Middlebury drops to #11 in recent U. S. News and World Report ranking – The Middlebury Campus
The U. S. News & World Report recently released their 2022–23 Best Liberal Arts College rankings — and Middlebury College was no longer in the top 10. The college now shares the number 11 spot with Washington and Lee University in Lexington, Va.
U. S. News bases their rankings on 17 factors, including social mobility, undergraduate academic ranking, financial resources and standardized testing. The report uses quantifiable admissions data and does not consider athletic or social life when determining the rankings.
Admissions officers are also aware of the role college rankings play in the application process for high school students.
Dean of Admissions Nicole Curvin said that interest in Middlebury has grown significantly in the last five years plus remains exceptionally high.
“Middlebury has had a record number of applications and our applicant pool has increased by 39% in the past two years, while getting admitted to Middlebury has become a more selective process — we reached a low of 15% for the particular Class of 2026, ” Curvin said.
“Although rankings are just one measure, each publication or organization that ranks colleges has its own method of assessing value, ” said Sarah Ray, director of media relations. “Our priority is to fulfill our academic mission — to prepare students to lead engaged, consequential and creative lives, contribute to their communities, and address the world’s most challenging problems. ”
Ivan Valerio ’26 did not consider Middlebury’s ranking when applying in high school, but rather the liberal arts qualities that Middlebury could offer, such as small class sizes and course opportunities that would not have been available elsewhere.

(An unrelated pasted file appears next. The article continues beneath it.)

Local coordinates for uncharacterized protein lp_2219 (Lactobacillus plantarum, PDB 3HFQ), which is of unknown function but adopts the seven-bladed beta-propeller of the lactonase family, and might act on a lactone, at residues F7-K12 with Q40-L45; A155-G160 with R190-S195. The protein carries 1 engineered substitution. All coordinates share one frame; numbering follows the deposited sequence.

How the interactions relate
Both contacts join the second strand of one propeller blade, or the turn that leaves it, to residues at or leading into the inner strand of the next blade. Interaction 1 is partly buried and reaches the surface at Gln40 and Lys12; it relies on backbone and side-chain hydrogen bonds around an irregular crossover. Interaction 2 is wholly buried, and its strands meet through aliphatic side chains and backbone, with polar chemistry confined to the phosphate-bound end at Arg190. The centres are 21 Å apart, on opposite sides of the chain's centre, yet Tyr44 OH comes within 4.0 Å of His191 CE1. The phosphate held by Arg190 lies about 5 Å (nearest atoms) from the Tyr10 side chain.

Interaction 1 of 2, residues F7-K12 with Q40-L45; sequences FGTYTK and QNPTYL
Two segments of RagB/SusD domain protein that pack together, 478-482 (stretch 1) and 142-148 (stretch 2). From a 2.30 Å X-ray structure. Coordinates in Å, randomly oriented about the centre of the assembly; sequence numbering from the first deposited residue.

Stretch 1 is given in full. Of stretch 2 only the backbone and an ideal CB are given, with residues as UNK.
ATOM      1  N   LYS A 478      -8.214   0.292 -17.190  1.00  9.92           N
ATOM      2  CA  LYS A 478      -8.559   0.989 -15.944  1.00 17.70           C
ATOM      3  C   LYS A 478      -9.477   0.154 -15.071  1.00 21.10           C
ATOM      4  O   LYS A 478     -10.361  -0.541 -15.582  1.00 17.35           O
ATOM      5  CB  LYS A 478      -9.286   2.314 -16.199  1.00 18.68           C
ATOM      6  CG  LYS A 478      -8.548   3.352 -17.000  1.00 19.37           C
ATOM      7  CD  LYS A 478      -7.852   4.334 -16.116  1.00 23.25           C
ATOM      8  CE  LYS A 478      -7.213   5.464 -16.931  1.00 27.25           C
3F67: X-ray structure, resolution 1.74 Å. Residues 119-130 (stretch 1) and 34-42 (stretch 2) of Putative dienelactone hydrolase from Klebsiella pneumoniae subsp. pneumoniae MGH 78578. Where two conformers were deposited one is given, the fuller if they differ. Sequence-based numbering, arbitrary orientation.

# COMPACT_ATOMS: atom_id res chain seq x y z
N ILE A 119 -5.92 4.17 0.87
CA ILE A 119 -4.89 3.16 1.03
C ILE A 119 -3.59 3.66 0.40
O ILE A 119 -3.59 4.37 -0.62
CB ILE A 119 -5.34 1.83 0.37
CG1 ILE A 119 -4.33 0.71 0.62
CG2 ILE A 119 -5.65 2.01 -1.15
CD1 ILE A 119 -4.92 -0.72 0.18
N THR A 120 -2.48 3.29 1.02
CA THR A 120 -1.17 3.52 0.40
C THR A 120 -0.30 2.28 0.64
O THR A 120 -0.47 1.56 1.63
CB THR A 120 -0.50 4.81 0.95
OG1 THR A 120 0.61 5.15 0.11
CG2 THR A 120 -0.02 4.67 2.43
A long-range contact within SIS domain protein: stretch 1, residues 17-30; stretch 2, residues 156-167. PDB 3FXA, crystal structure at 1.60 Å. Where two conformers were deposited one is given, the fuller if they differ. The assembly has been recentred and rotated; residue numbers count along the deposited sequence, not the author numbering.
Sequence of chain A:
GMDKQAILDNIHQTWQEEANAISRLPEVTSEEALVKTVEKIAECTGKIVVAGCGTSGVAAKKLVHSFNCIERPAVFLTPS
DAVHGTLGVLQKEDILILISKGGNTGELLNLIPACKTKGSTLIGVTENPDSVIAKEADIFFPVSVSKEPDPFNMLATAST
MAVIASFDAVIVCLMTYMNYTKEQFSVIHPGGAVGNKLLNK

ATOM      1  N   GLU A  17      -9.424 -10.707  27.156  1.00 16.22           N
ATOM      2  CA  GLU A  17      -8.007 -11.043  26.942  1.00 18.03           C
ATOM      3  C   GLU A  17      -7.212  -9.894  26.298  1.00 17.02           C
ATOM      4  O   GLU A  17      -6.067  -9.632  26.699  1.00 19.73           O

“It is just a number based on an arbitrary system in which most people don’t actually understand how it works, ” Valerio said. “The number itself doesn’t matter as much, and I honestly don’t care that our school dropped a bit, my love for the school is only rising in time, and I would still apply again if I could. ”
Natalie Penna ’24 shared similar sentiments.
“Rankings don’t matter to me at all. Middlebury’s still the renowned school despite its fall in rankings, plus nothing has changed inside the school to make it go down. Overall, my experience at Midd has not really changed for the worse in the time I’ve been here, ” she said.
Some students believe that schools are completely unrankable.
“On what basis can you actually rank a college? Columbia University was ranked quantity two last year in top universities, and dropped to 18 because they found discrepancies in their data. How can that even happen with any level of accuracy? ” Liam Morris ’26 said. “Everybody has their own experiences in different institutions. You can’t rank my experience and compare it to someone else’s. ”